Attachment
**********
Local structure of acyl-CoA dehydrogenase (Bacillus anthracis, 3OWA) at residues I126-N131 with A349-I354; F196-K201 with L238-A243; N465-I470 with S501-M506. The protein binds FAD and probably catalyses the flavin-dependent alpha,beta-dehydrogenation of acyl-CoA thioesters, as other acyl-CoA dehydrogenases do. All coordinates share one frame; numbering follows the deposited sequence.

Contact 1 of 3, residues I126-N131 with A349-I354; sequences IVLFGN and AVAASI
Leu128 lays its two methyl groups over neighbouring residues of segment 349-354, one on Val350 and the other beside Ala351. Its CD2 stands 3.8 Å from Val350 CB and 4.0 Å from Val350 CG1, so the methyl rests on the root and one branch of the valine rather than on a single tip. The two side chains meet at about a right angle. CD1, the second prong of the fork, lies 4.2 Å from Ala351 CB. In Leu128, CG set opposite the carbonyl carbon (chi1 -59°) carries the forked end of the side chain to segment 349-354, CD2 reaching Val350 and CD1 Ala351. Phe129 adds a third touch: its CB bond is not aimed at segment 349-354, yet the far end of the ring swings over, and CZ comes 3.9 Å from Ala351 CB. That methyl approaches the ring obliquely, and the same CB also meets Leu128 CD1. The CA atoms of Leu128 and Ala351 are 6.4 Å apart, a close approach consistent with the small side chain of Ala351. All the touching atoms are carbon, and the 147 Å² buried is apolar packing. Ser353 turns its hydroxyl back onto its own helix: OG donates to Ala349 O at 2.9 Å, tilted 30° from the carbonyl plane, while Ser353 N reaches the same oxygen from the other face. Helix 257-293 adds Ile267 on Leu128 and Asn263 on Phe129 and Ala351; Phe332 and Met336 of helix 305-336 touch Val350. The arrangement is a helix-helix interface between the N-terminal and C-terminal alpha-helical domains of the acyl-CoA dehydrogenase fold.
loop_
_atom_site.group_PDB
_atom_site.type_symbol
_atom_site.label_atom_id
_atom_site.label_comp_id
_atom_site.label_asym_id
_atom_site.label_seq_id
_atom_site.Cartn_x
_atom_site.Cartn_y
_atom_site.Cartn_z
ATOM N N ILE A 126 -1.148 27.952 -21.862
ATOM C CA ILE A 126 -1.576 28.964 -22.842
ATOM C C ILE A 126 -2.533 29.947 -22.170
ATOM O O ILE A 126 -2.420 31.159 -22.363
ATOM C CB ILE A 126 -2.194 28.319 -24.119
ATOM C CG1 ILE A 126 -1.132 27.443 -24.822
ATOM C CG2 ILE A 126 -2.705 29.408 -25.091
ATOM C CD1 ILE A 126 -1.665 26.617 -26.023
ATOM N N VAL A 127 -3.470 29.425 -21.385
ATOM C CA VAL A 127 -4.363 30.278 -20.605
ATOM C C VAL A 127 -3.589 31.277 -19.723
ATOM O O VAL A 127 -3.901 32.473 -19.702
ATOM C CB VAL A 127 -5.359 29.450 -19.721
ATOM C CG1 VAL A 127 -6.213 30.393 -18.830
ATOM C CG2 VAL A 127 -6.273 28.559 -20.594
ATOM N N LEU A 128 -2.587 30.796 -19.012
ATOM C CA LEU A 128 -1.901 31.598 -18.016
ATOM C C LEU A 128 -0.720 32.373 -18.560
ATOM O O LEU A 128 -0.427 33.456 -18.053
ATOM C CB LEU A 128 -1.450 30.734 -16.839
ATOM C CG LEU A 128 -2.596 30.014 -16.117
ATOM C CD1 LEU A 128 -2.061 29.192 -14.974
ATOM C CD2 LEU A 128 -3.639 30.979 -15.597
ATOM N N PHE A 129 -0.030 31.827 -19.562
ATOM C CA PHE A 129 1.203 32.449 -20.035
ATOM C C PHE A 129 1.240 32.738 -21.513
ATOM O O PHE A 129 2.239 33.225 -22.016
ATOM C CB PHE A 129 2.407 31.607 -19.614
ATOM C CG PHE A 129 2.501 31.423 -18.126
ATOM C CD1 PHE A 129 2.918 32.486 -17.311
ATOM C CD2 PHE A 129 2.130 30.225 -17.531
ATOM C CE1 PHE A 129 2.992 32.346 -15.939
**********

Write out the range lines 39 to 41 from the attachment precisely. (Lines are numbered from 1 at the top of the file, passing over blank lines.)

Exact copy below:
ATOM C C PHE A 129 1.240 32.738 -21.513
ATOM O O PHE A 129 2.239 33.225 -22.016
ATOM C CB PHE A 129 2.407 31.607 -19.614